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Rise of the guerrilla drive-in

Mobile, open-air movie theaters pop up across the country.

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Sub Rosa’s founders Larry Clow (left) and Bryan White announce shows on short notice via the Web. Audio is played on FM radio.

Joanne Ciccarello/Staff

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On a July evening, Larry Clow and Bryan White hang two white dropcloths from the back of a gas station in Dover, N.H., to screen the 1979 flick, "The Warriors." They prep the projector and switch on an FM transmitter as 10 cars pull into a gravel parking lot to enjoy the show. It's not unlike the first drive-in movie theater experience.

In 1933, Richard Hollingshead Jr. projected home movies onto a screen hanging between two trees in his backyard in Camden, N.J.

Originally, it was a marketing idea he dreamed up to get people to purchase oil and other products from his family's gas station. Seventy-six years later, Mr. Hollingshead's invention is struggling to survive.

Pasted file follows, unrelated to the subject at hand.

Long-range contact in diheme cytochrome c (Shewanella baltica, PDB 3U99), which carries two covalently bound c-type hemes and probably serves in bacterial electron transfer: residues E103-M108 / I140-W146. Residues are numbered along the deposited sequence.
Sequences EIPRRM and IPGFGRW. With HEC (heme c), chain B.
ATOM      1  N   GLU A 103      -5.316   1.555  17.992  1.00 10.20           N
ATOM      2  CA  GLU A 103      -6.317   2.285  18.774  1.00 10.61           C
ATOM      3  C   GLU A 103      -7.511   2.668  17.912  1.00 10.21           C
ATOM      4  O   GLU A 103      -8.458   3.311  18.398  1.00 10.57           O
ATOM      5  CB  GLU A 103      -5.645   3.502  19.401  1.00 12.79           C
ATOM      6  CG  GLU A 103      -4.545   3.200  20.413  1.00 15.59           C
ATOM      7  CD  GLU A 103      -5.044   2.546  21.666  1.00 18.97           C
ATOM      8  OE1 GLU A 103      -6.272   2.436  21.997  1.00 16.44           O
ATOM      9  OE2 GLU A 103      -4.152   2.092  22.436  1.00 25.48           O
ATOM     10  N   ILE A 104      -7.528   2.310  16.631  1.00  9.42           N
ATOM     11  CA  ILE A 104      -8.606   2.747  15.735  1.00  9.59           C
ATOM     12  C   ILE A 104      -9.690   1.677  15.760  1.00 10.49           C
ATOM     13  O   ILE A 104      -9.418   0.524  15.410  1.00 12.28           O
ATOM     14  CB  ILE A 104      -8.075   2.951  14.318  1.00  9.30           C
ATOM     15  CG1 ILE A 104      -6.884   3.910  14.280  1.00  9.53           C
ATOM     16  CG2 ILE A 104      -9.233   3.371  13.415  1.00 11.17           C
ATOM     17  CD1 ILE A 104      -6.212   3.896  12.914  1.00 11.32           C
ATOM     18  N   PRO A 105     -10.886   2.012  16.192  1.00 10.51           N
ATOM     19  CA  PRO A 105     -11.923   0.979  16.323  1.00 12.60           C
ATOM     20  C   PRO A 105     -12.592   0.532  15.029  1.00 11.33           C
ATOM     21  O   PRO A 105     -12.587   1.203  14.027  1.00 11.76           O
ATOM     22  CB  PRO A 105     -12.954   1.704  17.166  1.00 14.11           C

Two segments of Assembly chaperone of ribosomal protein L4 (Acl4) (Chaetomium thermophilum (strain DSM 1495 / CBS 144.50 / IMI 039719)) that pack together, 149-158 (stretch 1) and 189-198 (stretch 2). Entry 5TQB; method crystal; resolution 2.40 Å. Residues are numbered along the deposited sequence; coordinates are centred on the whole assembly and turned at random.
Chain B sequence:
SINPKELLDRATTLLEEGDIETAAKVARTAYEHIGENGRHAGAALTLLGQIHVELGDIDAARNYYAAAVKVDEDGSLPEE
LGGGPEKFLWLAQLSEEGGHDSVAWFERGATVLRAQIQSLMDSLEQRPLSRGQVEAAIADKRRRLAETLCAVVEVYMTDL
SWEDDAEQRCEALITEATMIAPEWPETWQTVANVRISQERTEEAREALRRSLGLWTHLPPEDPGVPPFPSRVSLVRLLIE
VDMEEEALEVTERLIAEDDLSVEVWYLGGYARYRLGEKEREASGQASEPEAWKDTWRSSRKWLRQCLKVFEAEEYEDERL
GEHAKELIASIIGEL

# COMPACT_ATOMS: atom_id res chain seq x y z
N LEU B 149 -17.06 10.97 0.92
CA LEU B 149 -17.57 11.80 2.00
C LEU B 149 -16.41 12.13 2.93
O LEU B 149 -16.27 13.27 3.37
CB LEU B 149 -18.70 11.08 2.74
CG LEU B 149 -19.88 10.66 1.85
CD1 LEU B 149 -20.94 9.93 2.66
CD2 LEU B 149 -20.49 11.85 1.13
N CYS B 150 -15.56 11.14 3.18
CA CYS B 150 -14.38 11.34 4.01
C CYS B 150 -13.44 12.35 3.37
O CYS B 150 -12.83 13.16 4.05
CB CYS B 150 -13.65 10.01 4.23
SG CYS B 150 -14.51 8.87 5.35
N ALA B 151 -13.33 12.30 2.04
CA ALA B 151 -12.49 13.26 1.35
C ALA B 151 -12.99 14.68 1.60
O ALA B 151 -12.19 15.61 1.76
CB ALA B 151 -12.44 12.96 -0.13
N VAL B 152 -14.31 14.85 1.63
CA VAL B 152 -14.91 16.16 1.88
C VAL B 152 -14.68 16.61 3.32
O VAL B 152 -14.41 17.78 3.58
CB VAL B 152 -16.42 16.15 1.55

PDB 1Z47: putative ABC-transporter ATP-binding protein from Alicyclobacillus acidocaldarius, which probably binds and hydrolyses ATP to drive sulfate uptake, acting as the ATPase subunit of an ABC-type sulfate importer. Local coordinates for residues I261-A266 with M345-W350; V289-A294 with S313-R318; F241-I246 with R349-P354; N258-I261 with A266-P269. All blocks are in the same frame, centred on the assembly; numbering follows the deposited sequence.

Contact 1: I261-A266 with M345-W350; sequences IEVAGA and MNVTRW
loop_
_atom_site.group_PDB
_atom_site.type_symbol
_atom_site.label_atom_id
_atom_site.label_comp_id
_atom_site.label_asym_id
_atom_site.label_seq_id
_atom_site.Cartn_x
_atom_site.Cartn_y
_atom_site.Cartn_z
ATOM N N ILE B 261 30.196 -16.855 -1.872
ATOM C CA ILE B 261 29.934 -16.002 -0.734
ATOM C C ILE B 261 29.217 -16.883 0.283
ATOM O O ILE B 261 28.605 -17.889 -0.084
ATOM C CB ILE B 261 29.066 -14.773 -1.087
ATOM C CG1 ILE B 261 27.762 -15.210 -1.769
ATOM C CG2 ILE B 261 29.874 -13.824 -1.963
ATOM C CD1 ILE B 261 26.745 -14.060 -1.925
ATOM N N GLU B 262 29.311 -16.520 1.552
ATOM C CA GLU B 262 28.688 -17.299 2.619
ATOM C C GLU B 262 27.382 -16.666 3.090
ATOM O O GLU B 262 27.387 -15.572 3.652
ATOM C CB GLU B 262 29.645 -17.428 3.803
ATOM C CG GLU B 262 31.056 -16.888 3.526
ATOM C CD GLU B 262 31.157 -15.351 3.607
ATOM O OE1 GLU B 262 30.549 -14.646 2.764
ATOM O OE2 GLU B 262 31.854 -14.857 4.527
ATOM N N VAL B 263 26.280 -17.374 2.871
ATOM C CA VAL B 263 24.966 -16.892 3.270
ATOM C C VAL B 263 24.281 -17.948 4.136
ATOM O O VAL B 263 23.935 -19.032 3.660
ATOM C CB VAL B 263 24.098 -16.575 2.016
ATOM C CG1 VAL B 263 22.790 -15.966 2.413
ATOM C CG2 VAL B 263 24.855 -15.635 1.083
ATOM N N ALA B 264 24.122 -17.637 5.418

In their 1950s heyday, drive-in movie theaters around the nation reached 5,000. Today, there are 383, according to the United Drive-In Theatre Owners Association.

But avid movie-lovers and those who have fond memories of watching movies under the stars are trying to bring back the essence of the drive-in by doing it themselves. They're lugging projectors, FM transmitters, and even snacks in the back of their cars and screening movies at locations as diverse as the side of a Cineplex and a grain silo in the middle of a field. Call it the guerrilla drive-in. Across the United States, people are hosting screenings of cult classics and mainstream movies.

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